First, as to the alleged opposition between the theist's conception of a personal God and the more impersonal conceptions of pantheism, we have previously shown (30) that just as mysticism leads to the paradox that God is both identical with, and distinct from, the world, so also it leads to thc paradox that he is both personal and impersonal. The theistic religions tend to emphasize exclusively one side of the antinomy. Whether the pantheistic philosophy of the Vedanta includes an equally exclusive emphasis on the other side is not so clear. But even if it does, the reconciliation would lie in the acceptance of the paradox as a whole. God is both personai and impersonal and the personality is both identical with, and different from, the impersonality.
Next we must consider the objection that pantheism undermines moral distinctions. There is a sense in which it must be said that, if this is true of pantheism, it is just as true of dualism, or of any possible theory of the relation of God to the world; or at least that the problem which evil offers to all philosophies which include the conception of a good or righteous God is substantially the same. If you believe that a perfectly good and omnipotent being created the world, and if the world includes evil, then this perfect being must have created evil. That is the form in which the problem presents itself to the dualist. If you believe that the world is simply identical with God (monism) or identical and yet distinct (pantheism), then since there is evil in the world, there must be evil in God. These are merely two versions of the same problem.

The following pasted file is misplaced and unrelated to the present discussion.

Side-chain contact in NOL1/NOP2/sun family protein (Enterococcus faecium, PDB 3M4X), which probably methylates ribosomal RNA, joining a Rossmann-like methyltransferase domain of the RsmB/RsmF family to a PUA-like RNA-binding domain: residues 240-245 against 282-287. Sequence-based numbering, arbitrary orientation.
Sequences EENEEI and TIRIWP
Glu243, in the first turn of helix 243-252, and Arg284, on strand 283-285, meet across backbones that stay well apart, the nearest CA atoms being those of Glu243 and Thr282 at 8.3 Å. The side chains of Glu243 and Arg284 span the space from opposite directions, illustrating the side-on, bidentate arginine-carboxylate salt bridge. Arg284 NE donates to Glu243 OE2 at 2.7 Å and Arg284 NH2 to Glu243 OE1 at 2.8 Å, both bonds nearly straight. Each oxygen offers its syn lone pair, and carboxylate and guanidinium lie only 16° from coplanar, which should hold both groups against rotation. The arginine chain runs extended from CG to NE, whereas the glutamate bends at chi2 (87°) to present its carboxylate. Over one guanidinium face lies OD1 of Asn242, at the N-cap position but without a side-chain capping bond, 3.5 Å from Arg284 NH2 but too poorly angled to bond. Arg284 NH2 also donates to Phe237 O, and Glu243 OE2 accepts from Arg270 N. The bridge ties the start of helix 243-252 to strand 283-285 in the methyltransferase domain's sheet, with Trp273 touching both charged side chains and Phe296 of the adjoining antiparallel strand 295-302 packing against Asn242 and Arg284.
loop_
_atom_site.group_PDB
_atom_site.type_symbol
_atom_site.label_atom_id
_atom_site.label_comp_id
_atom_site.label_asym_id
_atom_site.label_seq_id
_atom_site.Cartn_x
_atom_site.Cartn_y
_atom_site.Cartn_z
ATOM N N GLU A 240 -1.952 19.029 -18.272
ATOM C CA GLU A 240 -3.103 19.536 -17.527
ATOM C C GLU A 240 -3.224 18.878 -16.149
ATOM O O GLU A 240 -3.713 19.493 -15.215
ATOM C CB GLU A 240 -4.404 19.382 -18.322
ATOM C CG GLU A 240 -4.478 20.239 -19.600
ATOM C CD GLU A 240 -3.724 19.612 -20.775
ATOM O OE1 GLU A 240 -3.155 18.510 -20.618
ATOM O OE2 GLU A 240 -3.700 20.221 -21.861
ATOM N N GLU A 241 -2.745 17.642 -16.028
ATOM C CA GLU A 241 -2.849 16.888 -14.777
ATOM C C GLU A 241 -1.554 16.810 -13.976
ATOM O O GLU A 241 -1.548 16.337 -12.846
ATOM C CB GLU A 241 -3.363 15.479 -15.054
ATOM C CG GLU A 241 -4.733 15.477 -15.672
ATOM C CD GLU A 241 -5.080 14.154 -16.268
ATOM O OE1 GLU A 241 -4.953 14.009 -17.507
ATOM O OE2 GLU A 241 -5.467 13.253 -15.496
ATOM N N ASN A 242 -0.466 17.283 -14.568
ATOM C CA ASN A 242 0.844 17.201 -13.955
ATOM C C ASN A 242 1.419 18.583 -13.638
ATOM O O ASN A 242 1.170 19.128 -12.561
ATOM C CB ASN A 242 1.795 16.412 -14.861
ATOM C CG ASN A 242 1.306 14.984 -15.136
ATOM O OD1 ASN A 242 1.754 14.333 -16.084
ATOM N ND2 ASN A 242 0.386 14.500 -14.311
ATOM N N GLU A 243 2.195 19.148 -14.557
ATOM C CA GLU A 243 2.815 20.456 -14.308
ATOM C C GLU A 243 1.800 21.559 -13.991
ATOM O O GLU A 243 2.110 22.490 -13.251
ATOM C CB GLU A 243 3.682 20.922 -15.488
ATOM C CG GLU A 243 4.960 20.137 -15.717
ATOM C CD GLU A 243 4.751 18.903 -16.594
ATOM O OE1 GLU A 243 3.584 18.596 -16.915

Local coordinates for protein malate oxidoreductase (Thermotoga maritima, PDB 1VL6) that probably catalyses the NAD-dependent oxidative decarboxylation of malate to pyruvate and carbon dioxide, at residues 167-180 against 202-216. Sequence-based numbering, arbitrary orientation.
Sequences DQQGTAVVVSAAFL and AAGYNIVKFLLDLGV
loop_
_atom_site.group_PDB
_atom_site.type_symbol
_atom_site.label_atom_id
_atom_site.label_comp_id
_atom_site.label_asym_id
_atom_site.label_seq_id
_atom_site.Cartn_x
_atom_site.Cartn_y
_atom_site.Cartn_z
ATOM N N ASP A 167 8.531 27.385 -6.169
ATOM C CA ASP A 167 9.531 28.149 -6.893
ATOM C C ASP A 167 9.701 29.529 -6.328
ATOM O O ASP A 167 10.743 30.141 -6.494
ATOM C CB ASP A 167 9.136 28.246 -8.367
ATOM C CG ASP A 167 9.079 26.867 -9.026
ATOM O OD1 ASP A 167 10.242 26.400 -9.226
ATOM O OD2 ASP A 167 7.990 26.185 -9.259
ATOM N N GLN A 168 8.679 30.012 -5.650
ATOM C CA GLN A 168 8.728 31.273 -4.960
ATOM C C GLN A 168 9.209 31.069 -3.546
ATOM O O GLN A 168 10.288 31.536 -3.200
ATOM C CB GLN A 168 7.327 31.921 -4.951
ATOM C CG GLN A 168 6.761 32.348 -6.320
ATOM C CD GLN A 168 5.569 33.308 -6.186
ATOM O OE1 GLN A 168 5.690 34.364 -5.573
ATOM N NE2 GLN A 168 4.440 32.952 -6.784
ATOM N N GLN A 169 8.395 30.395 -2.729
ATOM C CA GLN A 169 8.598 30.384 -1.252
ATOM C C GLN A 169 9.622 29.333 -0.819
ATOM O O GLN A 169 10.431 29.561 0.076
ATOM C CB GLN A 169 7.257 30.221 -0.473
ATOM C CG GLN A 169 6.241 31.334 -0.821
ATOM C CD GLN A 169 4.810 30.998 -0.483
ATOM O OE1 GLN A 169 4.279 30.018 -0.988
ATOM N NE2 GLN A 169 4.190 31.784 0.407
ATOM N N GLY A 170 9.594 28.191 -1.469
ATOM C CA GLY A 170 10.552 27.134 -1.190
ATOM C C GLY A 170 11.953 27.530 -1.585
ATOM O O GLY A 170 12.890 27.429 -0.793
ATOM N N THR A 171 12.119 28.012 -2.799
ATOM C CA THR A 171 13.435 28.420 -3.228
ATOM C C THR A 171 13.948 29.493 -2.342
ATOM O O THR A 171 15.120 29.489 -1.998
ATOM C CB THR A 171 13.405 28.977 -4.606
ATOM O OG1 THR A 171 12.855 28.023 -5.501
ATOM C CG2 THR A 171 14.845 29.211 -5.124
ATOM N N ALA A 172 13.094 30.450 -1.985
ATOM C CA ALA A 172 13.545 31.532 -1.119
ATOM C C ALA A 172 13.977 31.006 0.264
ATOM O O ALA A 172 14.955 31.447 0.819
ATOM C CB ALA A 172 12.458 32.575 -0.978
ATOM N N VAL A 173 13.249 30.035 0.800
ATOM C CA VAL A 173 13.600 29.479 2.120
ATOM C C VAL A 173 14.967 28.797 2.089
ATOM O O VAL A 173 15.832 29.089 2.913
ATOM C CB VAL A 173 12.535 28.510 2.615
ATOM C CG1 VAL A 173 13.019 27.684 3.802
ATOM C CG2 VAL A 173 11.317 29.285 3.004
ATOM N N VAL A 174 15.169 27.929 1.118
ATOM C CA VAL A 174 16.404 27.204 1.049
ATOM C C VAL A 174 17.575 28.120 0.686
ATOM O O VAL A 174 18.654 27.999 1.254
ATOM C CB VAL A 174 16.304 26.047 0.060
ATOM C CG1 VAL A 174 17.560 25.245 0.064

Perhaps the theist may think that he can solve the prablem, or that his theologians, Aquinas or some other, have done so; but that the pantheist cannot solve it. We must be pardoned if we suggest that this confidence is naive. It is more probable that the problem is either insoluble by the human mind, or else that it is equally soluble whether one is a theist or a pantheist.